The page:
When hiring, think about who will be responsible for setting goals based on context and then communicating that to the team. Make sure this role is explicitly represented. It’s possible that responsibility lies outside the team. If that’s the case, someone on the team, a lead, needs to take responsibility for tactical execution.
Build the right thing
The team needs guides. Their job is to create context, help with prioritization, and prevent distractions. Guides have many titles such as CTO, CPO, Product Manager, Designer, Researcher, or even Data Analyst. The goal is the same: create a clear path.
Now comes the hard part, doing this well. Without key skills in performing data-driven research, managing a product, staying close to customers, and organizing the work, the product will suffer.
I often come across engineers who are very technically savvy but lack fundamental organizational skills. I’ve also seen product managers that don’t know how to interview customers in an unbiased way.
Build the thing right
Next, the team needs to roll up their sleeves and deliver. It’s all about execution. The individual contributors here have titles such as Engineer, Programmer, or Designer.
A Free Range worker demonstrates communication and writing skills, shares knowledge freely, masters their tools and productivity, and cultivates others through mentorship. I also have a strict No Assholes policy. Your hiring pipeline should actively test for and evaluate, not only the hard skills, but soft skills too.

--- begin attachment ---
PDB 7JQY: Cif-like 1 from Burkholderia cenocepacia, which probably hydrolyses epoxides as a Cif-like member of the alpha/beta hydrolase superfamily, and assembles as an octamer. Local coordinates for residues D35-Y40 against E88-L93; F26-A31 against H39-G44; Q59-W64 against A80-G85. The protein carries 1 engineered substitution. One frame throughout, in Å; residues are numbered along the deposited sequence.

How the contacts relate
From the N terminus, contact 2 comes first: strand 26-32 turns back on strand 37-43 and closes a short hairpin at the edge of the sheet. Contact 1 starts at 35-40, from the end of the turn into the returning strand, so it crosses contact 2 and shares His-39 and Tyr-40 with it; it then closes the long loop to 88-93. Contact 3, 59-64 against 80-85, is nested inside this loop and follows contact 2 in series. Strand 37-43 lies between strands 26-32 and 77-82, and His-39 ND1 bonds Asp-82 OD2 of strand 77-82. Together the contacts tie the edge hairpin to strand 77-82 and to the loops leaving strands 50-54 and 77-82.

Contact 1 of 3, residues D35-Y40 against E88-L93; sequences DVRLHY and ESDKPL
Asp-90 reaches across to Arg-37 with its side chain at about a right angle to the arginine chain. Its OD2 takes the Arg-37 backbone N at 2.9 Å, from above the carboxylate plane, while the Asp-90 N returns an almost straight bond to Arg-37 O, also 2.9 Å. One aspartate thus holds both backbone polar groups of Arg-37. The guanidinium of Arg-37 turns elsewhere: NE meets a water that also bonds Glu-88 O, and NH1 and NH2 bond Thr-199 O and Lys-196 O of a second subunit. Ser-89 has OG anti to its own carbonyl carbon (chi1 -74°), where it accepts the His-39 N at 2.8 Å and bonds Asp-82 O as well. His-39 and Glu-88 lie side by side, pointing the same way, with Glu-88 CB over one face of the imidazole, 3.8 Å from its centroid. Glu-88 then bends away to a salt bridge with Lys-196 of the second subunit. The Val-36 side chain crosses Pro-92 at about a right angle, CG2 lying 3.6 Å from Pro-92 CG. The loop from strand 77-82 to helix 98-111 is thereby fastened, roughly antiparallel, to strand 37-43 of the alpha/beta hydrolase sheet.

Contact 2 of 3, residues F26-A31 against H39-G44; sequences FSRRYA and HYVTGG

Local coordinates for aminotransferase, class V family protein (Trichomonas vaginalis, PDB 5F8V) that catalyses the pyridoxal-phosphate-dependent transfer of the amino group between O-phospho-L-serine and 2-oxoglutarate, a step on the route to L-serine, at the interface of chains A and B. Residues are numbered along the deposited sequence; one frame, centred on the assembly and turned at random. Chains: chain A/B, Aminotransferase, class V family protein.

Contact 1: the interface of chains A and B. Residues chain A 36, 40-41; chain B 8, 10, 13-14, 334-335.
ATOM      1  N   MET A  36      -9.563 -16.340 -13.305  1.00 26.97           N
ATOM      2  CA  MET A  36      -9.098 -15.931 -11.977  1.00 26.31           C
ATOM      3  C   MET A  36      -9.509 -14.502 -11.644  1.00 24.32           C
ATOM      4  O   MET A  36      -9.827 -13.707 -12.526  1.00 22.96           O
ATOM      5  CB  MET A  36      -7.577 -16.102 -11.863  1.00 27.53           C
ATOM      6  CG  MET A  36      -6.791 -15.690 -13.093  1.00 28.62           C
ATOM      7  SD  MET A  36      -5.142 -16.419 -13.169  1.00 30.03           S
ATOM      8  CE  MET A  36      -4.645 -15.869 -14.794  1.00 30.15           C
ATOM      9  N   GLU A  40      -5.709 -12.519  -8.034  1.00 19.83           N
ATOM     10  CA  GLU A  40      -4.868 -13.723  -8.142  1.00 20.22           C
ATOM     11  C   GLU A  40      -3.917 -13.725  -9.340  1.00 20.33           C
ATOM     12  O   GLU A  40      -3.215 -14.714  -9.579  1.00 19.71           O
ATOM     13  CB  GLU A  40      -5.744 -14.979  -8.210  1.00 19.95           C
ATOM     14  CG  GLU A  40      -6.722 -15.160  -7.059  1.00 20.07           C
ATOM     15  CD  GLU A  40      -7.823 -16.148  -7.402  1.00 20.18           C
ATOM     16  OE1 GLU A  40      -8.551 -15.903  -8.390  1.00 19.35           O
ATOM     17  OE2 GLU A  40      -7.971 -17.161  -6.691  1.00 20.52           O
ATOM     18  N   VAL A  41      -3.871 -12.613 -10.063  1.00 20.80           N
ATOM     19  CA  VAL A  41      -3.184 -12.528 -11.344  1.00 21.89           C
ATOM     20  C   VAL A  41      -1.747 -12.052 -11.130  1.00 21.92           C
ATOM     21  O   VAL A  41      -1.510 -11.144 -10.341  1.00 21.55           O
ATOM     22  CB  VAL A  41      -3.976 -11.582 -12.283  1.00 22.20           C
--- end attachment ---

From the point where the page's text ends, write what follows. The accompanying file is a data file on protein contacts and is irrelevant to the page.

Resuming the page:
If you aren’t an expert on all the roles involved in the full product lifecycle, consider working with an advisor or external recruiter who can help you source and filter candidates for these roles.
Implementing this advice
With a pod — two to five people — shipping vertically, you’ll reach new heights of productivity. To do this, you need to understand the purpose of each team by knowing what type of work they will be doing and how much experience is needed for each job.
The biggest challenge you will encounter when implementing this advice is that there is no perfect team. Teams are composed of people and people are inherently flawed. This is why I focus on creating environments where failure is acceptable since it is inevitable.
"It is possible to commit no mistakes and still lose. That is not a weakness; that is life." Captain Jean-Luc Picard (played by Patrick Stewart)
In practice, this means that you must carve out time to regularly reflect on your processes and nudge and modify them as needed. It also means that you must design your team around the average.
It is incredibly hard to hire the top 1% of people for each and every role. It’s only moderately easier to hire people in the top 25%. Your processes must work for everyone on the team, especially those that will not follow processes perfectly.
Additionally, each and every team is different. Create a map of the existing people on the team and figure out where the gaps are. Returning to the puzzle analogy: you need to find the missing pieces and make sure new hires add to the picture.
In today's fast-paced world, it's essential to foster a culture of continuous learning within your organization. Especially as a CTO, you have the power to build and shape a happy, autonomous, productive, and impactful team.
To create that learning culture, it's crucial to set clear goals, provide regular feedback, and offer various learning opportunities. You are not Spotify or Netflix. Their processes solve the problems they’ve encountered. Your processes need to solve the problems that your team has encountered. This is how a CTO builds a team.